I'm still putting together ideas for a one-room studio inspired by Eat, Breathe, Draw, Sleep, but I got a little sidetracked thinking how nice it would be to spend a week doing just those activities.
Wouldn't matter where. Any sunny spot would work.
[Matisse's photograph of his assistant, Lydia Delectorskaya, circa 1935.]
[Henri Cartier-Bresson, 1944, Henri Matisse, Vence, France from MoMA's exhibition, Henri Cartier-Bresson: The Modern Century.]
[Francoise Gilot in 1948 photographed by Gjon Midi for Life Magazine.]
[Robert Capa, Magnum Photos, Copyright Estate of Robert Capa. 1948 photo of Francoise Gilot and Pablo Picasso in sunny Golfe-Juan, France, with Picasso's nephew, Javier Vilaro, in the background.]
Henri Cartier-Bresson: The Modern Century, an exhibition currently on view at MoMA, includes the photographer's famous portrait of Matisse and is traveling to the High in 2011. Looking at a range of vintage photos of Matisse, Picasso, Francoise Gilot, and Paloma Picasso (mainly from the 1940s and 50s), I started imagining a casual garden dinner party to sort of cap off a relaxing week. Maybe a birthday celebration. Not a theme party, but again, something vaguely inspired by Eat, Breathe, Draw, Sleep.
[Credits follow below.]
I really like the thought of using Lisa Fine's Baroda II linen to cover one long dining table and then mixing in napkins made from remnants of Carolina Irving's Andaluz. (Remember, this is all just imaginary play for now.) Both fabrics have elements that very much remind me of the 20th-century masters. Irving's print resembles the North African textiles collected by Matisse, as well as his drawings on the envelope above...
[Red, late-19th-or-early-20th-century North African pierced and appliqued hanging. Colored cotton appliqued to sackcloth. Matisse, His Art and His Textiles.]
...while Fine's birds definitely connect with the mood.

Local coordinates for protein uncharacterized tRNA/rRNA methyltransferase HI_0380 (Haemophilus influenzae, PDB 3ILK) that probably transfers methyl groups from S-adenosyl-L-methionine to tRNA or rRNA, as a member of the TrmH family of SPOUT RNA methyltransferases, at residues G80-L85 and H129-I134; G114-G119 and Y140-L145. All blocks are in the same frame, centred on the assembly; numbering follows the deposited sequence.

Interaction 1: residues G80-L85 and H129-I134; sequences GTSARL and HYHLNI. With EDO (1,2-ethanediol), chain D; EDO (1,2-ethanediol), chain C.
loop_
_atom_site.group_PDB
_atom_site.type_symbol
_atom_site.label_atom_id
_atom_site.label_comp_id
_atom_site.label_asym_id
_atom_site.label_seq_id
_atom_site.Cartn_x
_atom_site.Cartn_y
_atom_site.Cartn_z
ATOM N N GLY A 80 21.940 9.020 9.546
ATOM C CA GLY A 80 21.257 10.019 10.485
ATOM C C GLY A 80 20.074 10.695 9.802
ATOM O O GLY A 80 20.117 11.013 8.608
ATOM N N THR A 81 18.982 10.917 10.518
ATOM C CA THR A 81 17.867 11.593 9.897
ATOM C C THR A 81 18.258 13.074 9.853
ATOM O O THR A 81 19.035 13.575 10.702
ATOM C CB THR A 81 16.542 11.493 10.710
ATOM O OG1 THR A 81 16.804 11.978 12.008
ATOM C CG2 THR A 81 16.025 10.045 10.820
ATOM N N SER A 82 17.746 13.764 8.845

In Matisse and Picasso: A Friendship in Art, Gilot writes:
It was amazing to see how much space birds occupied in Matisse's and Picasso's correspondence. Birds seem indeed to have been a common denominator for Matisse, Picasso, and me. Both artists always kept birds at home -- Matisse mostly exotic species, Pablo the more ordinary kind, except for the owl. In my grandmother's garden in Paris, my father's aviary had enchanted my childhood.
[Screengrab via STYLE.com.]
Also, as you probably already know, Paloma Picasso was named for the iconic dove symbol designed by her father. I've shown the same two fabrics in multiple color options because I'm drawn to the idea of Matisse-like pairings on the table.
[©Sarah Lowengard's The Creation of Color in Eighteenth Century Europe.]
Could be complimentary colors, such as red with green or, other variations of color wheel opposites, like lavender and curry. In short, one color from Irving's collection and an opposing hue from Fine's.
Benjamin Wilson Antiques suggest Matisse to me, too, so it would go on another table placed up against a courtyard wall.
[Scissors via to Bell'occhio.]
I might suspend a few paper birds or fresh flowers inside. (In his new book, Flair, Joe Nye offers advice for using whimsical pieces without getting cheesey.) A small bar could be set up next to the antique cage.
J.F. Chen could hold fresh green leaves by the ice bucket.
Keeping things earthy, painterly wood grain dinner plates from B.D. Jeffries, or maybe rattan chargers from Target with simple white china.
Helianthus goblets from Anthropologie.
[Photograph by Amy Neunsinger from Shabby Chic: Sumptuous Settings and Other Lovely Things.]
Magnolia's cut from someone's backyard (because of the still life), a mish-mash of rustic chairs, like the one above from Wirthmore, and possibly a child's Thonet bench from Huntington House.
[Picasso's Thonet rocking chair in Damian Elwes, Picasso's Villa La Californie I & II, 2006, oil on canvas, 66 x 66 inches.]
Handwritten invitations mimicking Matisse's letters, and loads of candles. Oh and a guitar in the corner propped against a wall -- another nod to Picasso. Apart from the food and the utensils, what am I missing?
Afterthought: 6:10 p.m.
[Photography by Tim Street-Porter, styling by Carlos Mota, interior design by Martyn Lawrence Bullard.]
Speaking of Pablo Picasso ceramics, look for his candelabra in Ellen Pompeo's Hollywood Hills house as seen in the May 2010 Elle Decor. Interiors by Martyn Lawrence Bullard.